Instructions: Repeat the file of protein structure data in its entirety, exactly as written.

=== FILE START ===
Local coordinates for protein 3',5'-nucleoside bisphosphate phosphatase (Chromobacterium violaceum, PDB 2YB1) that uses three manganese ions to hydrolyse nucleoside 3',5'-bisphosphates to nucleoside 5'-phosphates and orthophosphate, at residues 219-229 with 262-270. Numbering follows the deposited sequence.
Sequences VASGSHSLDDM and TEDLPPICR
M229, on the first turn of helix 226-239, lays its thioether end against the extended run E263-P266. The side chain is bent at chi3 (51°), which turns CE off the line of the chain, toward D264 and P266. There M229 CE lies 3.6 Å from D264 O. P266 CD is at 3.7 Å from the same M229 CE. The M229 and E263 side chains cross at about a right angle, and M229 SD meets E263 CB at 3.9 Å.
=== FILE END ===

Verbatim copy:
Local coordinates for protein 3',5'-nucleoside bisphosphate phosphatase (Chromobacterium violaceum, PDB 2YB1) that uses three manganese ions to hydrolyse nucleoside 3',5'-bisphosphates to nucleoside 5'-phosphates and orthophosphate, at residues 219-229 with 262-270. Numbering follows the deposited sequence.
Sequences VASGSHSLDDM and TEDLPPICR
M229, on the first turn of helix 226-239, lays its thioether end against the extended run E263-P266. The side chain is bent at chi3 (51°), which turns CE off the line of the chain, toward D264 and P266. There M229 CE lies 3.6 Å from D264 O. P266 CD is at 3.7 Å from the same M229 CE. The M229 and E263 side chains cross at about a right angle, and M229 SD meets E263 CB at 3.9 Å.